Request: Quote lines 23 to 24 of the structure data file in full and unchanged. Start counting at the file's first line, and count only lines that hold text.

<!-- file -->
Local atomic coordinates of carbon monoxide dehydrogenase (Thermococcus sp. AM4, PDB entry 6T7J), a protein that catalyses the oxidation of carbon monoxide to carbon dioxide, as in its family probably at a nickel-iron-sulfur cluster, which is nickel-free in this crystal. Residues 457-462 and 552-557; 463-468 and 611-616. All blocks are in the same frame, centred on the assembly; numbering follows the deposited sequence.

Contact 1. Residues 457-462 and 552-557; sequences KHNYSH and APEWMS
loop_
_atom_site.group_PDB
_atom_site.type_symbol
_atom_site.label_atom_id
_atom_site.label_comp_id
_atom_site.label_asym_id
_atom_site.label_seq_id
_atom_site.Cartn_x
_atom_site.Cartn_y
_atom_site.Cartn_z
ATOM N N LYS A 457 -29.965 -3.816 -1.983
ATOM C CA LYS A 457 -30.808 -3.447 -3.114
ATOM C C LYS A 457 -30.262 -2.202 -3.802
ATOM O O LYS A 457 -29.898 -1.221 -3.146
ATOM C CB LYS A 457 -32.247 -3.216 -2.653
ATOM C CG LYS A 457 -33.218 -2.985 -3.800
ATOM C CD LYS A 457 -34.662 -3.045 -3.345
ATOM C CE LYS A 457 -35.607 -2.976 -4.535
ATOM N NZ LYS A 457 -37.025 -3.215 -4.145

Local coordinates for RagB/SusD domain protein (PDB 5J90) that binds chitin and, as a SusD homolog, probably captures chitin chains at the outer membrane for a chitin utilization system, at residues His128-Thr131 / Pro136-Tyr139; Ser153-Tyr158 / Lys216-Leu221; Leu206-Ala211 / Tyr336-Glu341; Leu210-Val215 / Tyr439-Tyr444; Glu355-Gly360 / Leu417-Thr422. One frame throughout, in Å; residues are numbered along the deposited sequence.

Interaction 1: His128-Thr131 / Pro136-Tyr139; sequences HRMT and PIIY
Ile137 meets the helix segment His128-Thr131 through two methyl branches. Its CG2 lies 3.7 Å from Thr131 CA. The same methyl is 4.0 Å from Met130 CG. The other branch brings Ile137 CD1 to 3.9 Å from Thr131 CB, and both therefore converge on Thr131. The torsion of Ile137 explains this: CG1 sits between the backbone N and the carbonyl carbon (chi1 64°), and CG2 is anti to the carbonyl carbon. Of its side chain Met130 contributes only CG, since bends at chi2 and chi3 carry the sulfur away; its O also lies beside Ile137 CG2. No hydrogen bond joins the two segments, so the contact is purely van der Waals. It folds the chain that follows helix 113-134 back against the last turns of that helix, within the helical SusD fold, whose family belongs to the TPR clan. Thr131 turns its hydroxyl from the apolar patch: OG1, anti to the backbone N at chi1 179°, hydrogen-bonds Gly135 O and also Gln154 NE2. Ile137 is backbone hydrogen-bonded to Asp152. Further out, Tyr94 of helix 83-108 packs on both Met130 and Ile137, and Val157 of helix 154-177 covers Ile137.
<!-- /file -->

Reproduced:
Interaction 1: His128-Thr131 / Pro136-Tyr139; sequences HRMT and PIIY
Ile137 meets the helix segment His128-Thr131 through two methyl branches. Its CG2 lies 3.7 Å from Thr131 CA. The same methyl is 4.0 Å from Met130 CG. The other branch brings Ile137 CD1 to 3.9 Å from Thr131 CB, and both therefore converge on Thr131. The torsion of Ile137 explains this: CG1 sits between the backbone N and the carbonyl carbon (chi1 64°), and CG2 is anti to the carbonyl carbon. Of its side chain Met130 contributes only CG, since bends at chi2 and chi3 carry the sulfur away; its O also lies beside Ile137 CG2. No hydrogen bond joins the two segments, so the contact is purely van der Waals. It folds the chain that follows helix 113-134 back against the last turns of that helix, within the helical SusD fold, whose family belongs to the TPR clan. Thr131 turns its hydroxyl from the apolar patch: OG1, anti to the backbone N at chi1 179°, hydrogen-bonds Gly135 O and also Gln154 NE2. Ile137 is backbone hydrogen-bonded to Asp152. Further out, Tyr94 of helix 83-108 packs on both Met130 and Ile137, and Val157 of helix 154-177 covers Ile137.